MSNBC’s “All In” host Chris Hayes argued that it doesn’t matter if the Mohammed Art Exhibit and Contest was a “provocation,” “it’s important that that be done” on Thursday.
While Hayes said that Geller’s speech is “ugly stuff,” he continued, “my feeling, though, in the wake of this, is that there’s some part of me that feels that if the thing you’re worried about is doing an event that will provoke two people rolling up in body armor and automatic weapons trying to murder people, then it actually weirdly is important that you do that or it’s important that that be done. Like, this idea that this was a provocation which, yes it was a provocation, but I don’t care if it was it was a provocation, if what it’s provoking is attempted murder because I want to live in a society that that is essentially not okay and not tolerated.”
Daily Beast columnist Michael Moynihan, while he denounced “Pamela Geller’s odious and cretinous views” argued, “I think the bigger problem here is I don’t like the fact that we are again after Charlie Hebdo, litigating the content of Pamela Geller’s blog posts and her silly contest. What — it strikes me is if people — if it is provocation to murder, to have a bunch of, kind of 50 knuckle-draggers who think Islam is like the worst — it’s not radical Islam. It is Islam. If that is — if it’s provoking people into gunfire, that’s the bigger problem, right? There’s nothing that can provoke me, I mean, I understand that people are offended by this, but, you know, you can’t pull out a gun. That seems like an obvious point. But that said, there is no legal sort of regime here that says this, you know, free speech — is it free speech or hate speech? I saw this today, I mean, it can be both.” A point Zahra Billoo, Executive Director of the Council of American-Islamic Relations in the San Francisco Bay Area agreed with.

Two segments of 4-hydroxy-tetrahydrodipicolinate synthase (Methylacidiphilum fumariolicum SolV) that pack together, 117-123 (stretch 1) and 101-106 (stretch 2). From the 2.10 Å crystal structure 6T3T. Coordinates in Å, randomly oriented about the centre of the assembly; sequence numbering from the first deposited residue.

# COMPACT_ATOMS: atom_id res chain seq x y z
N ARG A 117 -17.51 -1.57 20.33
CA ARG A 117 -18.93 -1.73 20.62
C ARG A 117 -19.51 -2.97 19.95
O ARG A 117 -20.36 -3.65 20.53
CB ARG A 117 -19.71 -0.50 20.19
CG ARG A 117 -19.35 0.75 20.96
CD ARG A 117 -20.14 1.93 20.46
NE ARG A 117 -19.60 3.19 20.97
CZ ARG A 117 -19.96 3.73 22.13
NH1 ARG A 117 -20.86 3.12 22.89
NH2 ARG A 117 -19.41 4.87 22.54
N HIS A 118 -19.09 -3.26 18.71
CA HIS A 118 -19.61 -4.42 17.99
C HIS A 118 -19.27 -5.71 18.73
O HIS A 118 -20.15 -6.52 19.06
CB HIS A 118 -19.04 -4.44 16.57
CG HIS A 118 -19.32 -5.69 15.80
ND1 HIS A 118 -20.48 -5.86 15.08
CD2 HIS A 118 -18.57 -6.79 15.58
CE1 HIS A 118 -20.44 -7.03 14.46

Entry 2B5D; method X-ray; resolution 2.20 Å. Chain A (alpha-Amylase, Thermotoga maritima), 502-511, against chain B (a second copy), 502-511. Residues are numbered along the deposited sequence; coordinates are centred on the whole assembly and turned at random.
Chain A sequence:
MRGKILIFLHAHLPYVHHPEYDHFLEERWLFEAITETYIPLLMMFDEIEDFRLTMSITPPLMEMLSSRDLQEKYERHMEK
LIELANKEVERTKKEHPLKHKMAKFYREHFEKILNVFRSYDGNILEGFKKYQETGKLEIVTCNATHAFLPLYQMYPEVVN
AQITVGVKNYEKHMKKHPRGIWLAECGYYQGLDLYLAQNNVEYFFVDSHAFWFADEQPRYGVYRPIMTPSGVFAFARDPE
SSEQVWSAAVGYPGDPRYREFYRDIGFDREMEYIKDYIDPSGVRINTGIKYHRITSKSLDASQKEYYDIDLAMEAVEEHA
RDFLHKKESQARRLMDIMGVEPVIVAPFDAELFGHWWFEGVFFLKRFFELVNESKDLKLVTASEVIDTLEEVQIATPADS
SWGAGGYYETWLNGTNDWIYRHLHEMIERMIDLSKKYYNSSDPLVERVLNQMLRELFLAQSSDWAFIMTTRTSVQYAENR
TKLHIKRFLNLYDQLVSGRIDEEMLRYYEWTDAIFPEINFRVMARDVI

Hayes added, “Here’s an example of how I think of this in my — from where I sit, right? If someone — if we were going to do a segment that was about someone that was advertising on the network and I was kind of on the fence about it, or actually didn’t like the segment, right, I thought it was a little unfair maybe, but then someone came to us and said ‘you can’t do that segment because of an advertiser.’ I’d be like, ‘now we have to do the segment.’ Because I have to — it has to be the case that we can do that segment, right? And So, what I don’t like is the notion that there are people going to be making calculations, particularly like a venue, do we want to give you venue over to this thing? And the calculation they’re making isn’t a calculation of do I think this person is bigoted or odious? But, is this going to create a security footprint that I’m not comfortable with? Because that seems to me to be a real threat to free speech.”
Billoo added, “I don’t think that personal safety should be what determines how and when I speak, or what you’re permitted to say, or what we choose to say, but I also don’t think that Pamela Geller is a champion of free speech. Examples of her own work advocating against First Amendment rights include what you mentioned about Park51, her opposition to Al Jazeera. She’s not a free speech advocate, she is an anti-Muslim advocate.” An argument that Hayes and Moynihan also agreed with.
Moynihan also said, “I really hope that people get away from this idea of ‘it’s a provocation, and we shouldn’t provoke things,'” and Hayes stated he also agreed on that point. Moynihan added that, “I think that the idea that the person being odious, is it doesn’t matter, because there are things, there are people that aren’t odious that provoke with religious beliefs into violence. Whether it’s two men holding hands in the wrong neighborhood, that’s a provocation to people who are very religious.”
(h/t Truth Revolt)
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